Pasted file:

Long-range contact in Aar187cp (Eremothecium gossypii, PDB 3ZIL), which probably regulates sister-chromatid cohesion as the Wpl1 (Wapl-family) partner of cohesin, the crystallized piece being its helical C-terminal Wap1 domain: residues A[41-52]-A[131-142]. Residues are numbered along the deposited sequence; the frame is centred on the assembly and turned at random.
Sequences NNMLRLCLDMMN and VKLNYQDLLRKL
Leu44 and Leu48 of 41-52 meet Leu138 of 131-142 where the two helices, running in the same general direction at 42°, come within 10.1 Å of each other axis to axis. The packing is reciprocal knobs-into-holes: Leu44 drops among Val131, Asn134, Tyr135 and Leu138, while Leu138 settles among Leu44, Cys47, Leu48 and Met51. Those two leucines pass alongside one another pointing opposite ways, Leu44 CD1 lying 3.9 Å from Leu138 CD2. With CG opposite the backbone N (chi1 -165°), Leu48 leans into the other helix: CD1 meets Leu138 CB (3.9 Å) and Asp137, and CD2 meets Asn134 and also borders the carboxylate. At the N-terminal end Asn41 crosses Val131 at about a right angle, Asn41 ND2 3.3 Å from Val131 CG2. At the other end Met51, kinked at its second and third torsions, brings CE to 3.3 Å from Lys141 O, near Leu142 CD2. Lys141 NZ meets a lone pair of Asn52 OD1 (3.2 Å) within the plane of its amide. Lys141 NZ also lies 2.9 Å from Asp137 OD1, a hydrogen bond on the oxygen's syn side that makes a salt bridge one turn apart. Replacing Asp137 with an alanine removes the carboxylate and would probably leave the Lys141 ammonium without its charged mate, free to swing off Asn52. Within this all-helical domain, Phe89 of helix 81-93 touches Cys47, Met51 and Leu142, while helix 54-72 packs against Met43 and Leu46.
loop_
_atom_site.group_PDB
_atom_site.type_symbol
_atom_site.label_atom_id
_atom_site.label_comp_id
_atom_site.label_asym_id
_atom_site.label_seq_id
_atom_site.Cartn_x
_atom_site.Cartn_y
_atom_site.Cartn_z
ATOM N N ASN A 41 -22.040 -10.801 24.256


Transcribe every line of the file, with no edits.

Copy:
Long-range contact in Aar187cp (Eremothecium gossypii, PDB 3ZIL), which probably regulates sister-chromatid cohesion as the Wpl1 (Wapl-family) partner of cohesin, the crystallized piece being its helical C-terminal Wap1 domain: residues A[41-52]-A[131-142]. Residues are numbered along the deposited sequence; the frame is centred on the assembly and turned at random.
Sequences NNMLRLCLDMMN and VKLNYQDLLRKL
Leu44 and Leu48 of 41-52 meet Leu138 of 131-142 where the two helices, running in the same general direction at 42°, come within 10.1 Å of each other axis to axis. The packing is reciprocal knobs-into-holes: Leu44 drops among Val131, Asn134, Tyr135 and Leu138, while Leu138 settles among Leu44, Cys47, Leu48 and Met51. Those two leucines pass alongside one another pointing opposite ways, Leu44 CD1 lying 3.9 Å from Leu138 CD2. With CG opposite the backbone N (chi1 -165°), Leu48 leans into the other helix: CD1 meets Leu138 CB (3.9 Å) and Asp137, and CD2 meets Asn134 and also borders the carboxylate. At the N-terminal end Asn41 crosses Val131 at about a right angle, Asn41 ND2 3.3 Å from Val131 CG2. At the other end Met51, kinked at its second and third torsions, brings CE to 3.3 Å from Lys141 O, near Leu142 CD2. Lys141 NZ meets a lone pair of Asn52 OD1 (3.2 Å) within the plane of its amide. Lys141 NZ also lies 2.9 Å from Asp137 OD1, a hydrogen bond on the oxygen's syn side that makes a salt bridge one turn apart. Replacing Asp137 with an alanine removes the carboxylate and would probably leave the Lys141 ammonium without its charged mate, free to swing off Asn52. Within this all-helical domain, Phe89 of helix 81-93 touches Cys47, Met51 and Leu142, while helix 54-72 packs against Met43 and Leu46.
loop_
_atom_site.group_PDB
_atom_site.type_symbol
_atom_site.label_atom_id
_atom_site.label_comp_id
_atom_site.label_asym_id
_atom_site.label_seq_id
_atom_site.Cartn_x
_atom_site.Cartn_y
_atom_site.Cartn_z
ATOM N N ASN A 41 -22.040 -10.801 24.256